Pondering populism: Security Forum panel engages global issues

- November 27, 2019

Some of the participants at the Populism Peaked panel. Left to right: Tolu Ogunlesi, Emily Lau, Robin Shepherd. (Halifax International Security Forum photos)
Some of the participants at the Populism Peaked panel. Left to right: Tolu Ogunlesi, Emily Lau, Robin Shepherd. (Halifax International Security Forum photos)

Each year, hundreds of international dignitaries, foreign policy officials and military advisors make their way to Halifax for the Halifax International Security Forum (HISF).

The public panel event hosted at Dalhousie Thursday night (Nov. 21) ahead of the forum’s official agenda didn’t focus on simply a narrow, military-focused definition of security. Instead, it was a sprawling, urgent conversation about the state of global democracy in 2019 and the perils represented by rising global populism.

“It is generally used in the name of ‘we, the pure people’,” said panelist Janice Stein of the University of Toronto’s Munk School of Global Affairs and Public Policy, offering a definition of the term.

“[They are] revolting against ‘corrupt’ elites: they can be financial elites, they can be political elites, institutional elites, who have rigged the system against ‘we the people.’ One of ways that I know I’m in the presence of a populist leader is when he or she uses that language in opposition to the existing institutional structure.”

If that story sounds familiar, it reflects the degree to which this populist thought has intersected with authoritarianism impulses to pose challenges to Western-style liberal democracy around the world. Freedom House’s annual “Freedom in the World” report for 2018 noted that of the 41 countries it ranked as consistently “free” from 1985 to 2005, 22 have registered a net decline in freedom over the past five years.

“The wave of hope and optimism following post-Cold War democratization across Europe is now, I would argue, being replaced by a sweeping global sense of despair for the future of democratic governance — despair in light of the rise of the illiberal populism and authoritarian rule,” said Frank Harvey, dean of Dal’s Faculty of Arts and Social Sciences, in his opening remarks.

Global perspectives

The panel, titled “Populism Peaked” was co-hosted by Dalhousie’s Faculty of Arts and Social Sciences and Saint Mary’s Faculty of Arts, and chaired by journalist, think-tank analyst and HISF Vice-President Robin Shepherd. Its participants offered the crowd of 200-plus gathered in the Student Union Building’s McInnes Room perspective on democracy and populism from three different international perspectives.

Video: Watch the full panel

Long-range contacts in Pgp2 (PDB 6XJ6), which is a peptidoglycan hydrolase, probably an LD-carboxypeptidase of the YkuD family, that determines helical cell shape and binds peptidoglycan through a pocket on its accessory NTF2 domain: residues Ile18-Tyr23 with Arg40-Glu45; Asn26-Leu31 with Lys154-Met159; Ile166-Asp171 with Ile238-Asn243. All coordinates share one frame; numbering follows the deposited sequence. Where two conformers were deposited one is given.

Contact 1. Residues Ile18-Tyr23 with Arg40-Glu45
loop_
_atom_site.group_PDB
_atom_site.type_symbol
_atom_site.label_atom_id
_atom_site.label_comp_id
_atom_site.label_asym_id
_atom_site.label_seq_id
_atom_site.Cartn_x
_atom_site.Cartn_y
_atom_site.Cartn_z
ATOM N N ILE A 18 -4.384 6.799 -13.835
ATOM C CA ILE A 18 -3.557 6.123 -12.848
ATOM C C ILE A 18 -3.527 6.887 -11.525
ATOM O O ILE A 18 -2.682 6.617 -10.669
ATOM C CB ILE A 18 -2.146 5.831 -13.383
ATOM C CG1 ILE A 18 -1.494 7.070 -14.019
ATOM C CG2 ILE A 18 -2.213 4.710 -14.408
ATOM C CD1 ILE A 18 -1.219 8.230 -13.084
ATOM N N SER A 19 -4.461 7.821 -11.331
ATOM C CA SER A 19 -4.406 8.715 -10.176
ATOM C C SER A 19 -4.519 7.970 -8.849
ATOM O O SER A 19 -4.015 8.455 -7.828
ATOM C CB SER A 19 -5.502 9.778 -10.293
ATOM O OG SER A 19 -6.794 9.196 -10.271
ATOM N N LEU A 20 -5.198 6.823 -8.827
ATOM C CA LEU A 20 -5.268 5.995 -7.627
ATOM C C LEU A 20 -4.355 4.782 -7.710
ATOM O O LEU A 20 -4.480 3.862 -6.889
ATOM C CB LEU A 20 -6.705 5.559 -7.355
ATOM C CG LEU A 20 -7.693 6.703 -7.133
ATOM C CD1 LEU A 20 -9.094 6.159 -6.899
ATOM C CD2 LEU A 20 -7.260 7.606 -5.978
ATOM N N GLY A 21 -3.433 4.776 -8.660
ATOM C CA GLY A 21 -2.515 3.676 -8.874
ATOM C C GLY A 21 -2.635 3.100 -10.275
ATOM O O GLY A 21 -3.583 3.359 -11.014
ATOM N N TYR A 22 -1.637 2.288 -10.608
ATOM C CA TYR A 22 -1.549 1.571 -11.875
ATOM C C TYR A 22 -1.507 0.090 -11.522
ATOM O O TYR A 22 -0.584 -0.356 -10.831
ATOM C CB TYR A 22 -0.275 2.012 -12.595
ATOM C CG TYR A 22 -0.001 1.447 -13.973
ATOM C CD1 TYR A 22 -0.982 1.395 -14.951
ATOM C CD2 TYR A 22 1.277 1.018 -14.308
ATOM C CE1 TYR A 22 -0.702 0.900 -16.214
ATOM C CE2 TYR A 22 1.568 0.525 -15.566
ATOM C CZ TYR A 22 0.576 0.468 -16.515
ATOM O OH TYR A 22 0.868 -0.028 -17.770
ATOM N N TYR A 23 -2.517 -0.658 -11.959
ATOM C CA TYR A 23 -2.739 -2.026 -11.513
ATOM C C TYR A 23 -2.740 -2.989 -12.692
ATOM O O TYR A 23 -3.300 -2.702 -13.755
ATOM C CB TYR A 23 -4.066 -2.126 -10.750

German Parliamentarian Roderich Kiesewetter, special representative for foreign affairs of the governing CDU/CSU group, spoke of how the rise of the Alternative for Germany party took place against the backdrop of refugee migration.

“Until 2015, populism was not very popular in Germany,” he said. “Populism was a word which we apprehended for other countries, not for Germany. When the migration peaked in 2015, the Alternative for Germany — a small party at the time — changed its attitude; they were very Euro-skeptic, but then they were against migration. They succeeded, especially in Eastern Germany — the number of migrants in that area is less than 1% of the population, but [the Alternative for Germany] gained about 30-35% in domestic elections.”

In contrast, the sort of democracy Tolu Ogunlesi spoke about in his home country of Nigeria is so young — roughly 20 years of unbroken democratic elections — that he feels the sort of ideological divides that shape Western populism haven’t really taken hold; he feels the two major parties are largely indistinguishable. That said, he sees familiar echoes in the more chaotic elements of populism.

“It’s very interesting to watch the west kind of come to terms with something that’s typically been associated with Africa,” said Ogunlesi, special assistant to President Muhammadu Buhari of Nigeria on Digital and New Media and head of the Presidency Office of Digital Engagement (PODE). “To see that struggle, how did we get here? There’s almost the temptation to say, ‘Welcome to our world.’”

From Hong Kong to Ontario

Meanwhile, Emily Lau offered a window into one of democracy’s most urgent battlegrounds at the moment: the streets of Hong Kong, where concern about a new extradition bill proposed by China resulted in frequent protests for much of the year.

“We enjoy many of the trappings of democracy like freedom, personal safety, rule of law, independence of the judiciary,” said Lau, a politician in Hong Kong who champions press freedom and human rights. “We enjoy these things, in fact, much more than countries with periodic elections. Now, because of the extradition bill protest, everything is at stake, and people get more and more worried because of the police brutality and the Chinese government’s tough stance that whatever we had after the last 20-30 years is at risk…

“We want the world to watch and to be our friends and tell China to exercise restraint.”

Through the panel discussion and the engaging Q&A that followed, the speakers discussed global trends, local interests and their own take on being optimistic or pessimistic about democracy’s future. That question, noted Dr. Stein, is actually a pointed one: she says democracy breaks down when people lose optimism and feel like they have nothing to lose.

“We have a populist premier in Ontario right now… the people who voted for him were pessimistic and felt they had very little to lose. That’s why they voted for him. So I think the agenda forward is making sure people feel that they have a stake in the future, and that’s fair, that it’s more than equal, and that they have something to lose if they disrupt the system.”


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